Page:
Michael Valkanis – former A-League coach, player and current Greece assistant coach – believes that without aligning with FIFA international dates, it means the A-League will struggle to adapt to a two-year World Cup cycle.

“We saw the effects of the Socceroos going away to play, and it always makes it difficult on A-League coaches and teams to support that.” Valkanis said.

“You can see the effects it can have on finals games, and we’ve been crying out for a long time that we become parallel with the rest of the world with international dates.”

Some of Australia’s biggest competitors in the AFC are showing ambivalence towards the concept.

“It would depend on how it would all be organised,” a Korean FA official told Deutsche Welle.

“If we want to have consistent success then we need to play as many competitive games against South American and European teams as possible. At the moment, we play one or two games every four years if we qualify. It’s not enough.”

While the viability of a two-year World Cup cycle is being studied, it is unclear how determined FIFA is to implement such a radical change to the football calendar against intense opposition from some of its members.

Merrick believes the end result could be FIFA demanding a portion of the confederation’s revenue.

“I think four years is probably a better situation at the moment – maybe three years down the track – but I think confederations will have to come to an arrangement with FIFA, and FIFA will want to take some of their revenue somehow through licensing,” Merrick said.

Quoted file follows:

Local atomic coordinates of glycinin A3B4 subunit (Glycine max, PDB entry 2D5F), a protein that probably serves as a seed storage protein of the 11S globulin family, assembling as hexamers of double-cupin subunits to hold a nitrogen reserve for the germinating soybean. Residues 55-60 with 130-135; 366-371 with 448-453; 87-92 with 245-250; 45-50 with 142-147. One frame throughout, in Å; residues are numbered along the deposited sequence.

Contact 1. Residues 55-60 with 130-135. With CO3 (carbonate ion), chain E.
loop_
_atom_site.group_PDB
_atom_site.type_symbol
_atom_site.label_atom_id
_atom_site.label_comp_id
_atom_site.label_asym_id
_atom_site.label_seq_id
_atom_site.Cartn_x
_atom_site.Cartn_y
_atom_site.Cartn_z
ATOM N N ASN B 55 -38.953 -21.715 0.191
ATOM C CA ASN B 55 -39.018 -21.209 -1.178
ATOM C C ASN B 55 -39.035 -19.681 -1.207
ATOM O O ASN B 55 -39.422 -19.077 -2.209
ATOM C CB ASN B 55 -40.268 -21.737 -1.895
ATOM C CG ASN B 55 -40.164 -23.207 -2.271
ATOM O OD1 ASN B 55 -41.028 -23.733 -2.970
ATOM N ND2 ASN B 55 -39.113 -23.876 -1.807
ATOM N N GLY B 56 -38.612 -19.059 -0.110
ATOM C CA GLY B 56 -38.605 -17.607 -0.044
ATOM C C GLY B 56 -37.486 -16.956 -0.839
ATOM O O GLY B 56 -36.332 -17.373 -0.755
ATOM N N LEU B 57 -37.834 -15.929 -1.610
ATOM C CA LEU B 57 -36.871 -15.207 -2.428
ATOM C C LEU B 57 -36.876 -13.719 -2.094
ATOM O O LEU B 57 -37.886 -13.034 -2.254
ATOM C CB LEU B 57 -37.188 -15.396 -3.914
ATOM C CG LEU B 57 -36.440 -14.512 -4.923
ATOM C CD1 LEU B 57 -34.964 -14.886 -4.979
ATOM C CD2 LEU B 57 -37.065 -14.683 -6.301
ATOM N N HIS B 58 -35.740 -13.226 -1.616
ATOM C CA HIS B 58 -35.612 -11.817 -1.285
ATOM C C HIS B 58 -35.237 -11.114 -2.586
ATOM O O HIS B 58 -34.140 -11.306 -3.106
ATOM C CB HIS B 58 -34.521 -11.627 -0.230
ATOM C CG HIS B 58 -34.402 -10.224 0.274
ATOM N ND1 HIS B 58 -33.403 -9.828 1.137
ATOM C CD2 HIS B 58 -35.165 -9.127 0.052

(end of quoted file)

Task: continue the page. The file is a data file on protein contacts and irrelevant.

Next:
Those involved in international football already believe that the best model is the one we have currently, something that Valkanis is a strong fan of.

“I am a traditionalist. I think the World Cup is something special that stands out from any other competition in the world,” he said.

“The only other event that comes close is the Olympic Games, and to change the format so we see it every two years instead of four, I don’t think it leaves it the same. It is special the way it is.”

Football Australia CEO James Johnson will have a challenge on his hands navigating what a change in the World Cup’s schedule means for Australian football, as FIFA continues to push for increased revenue from the game.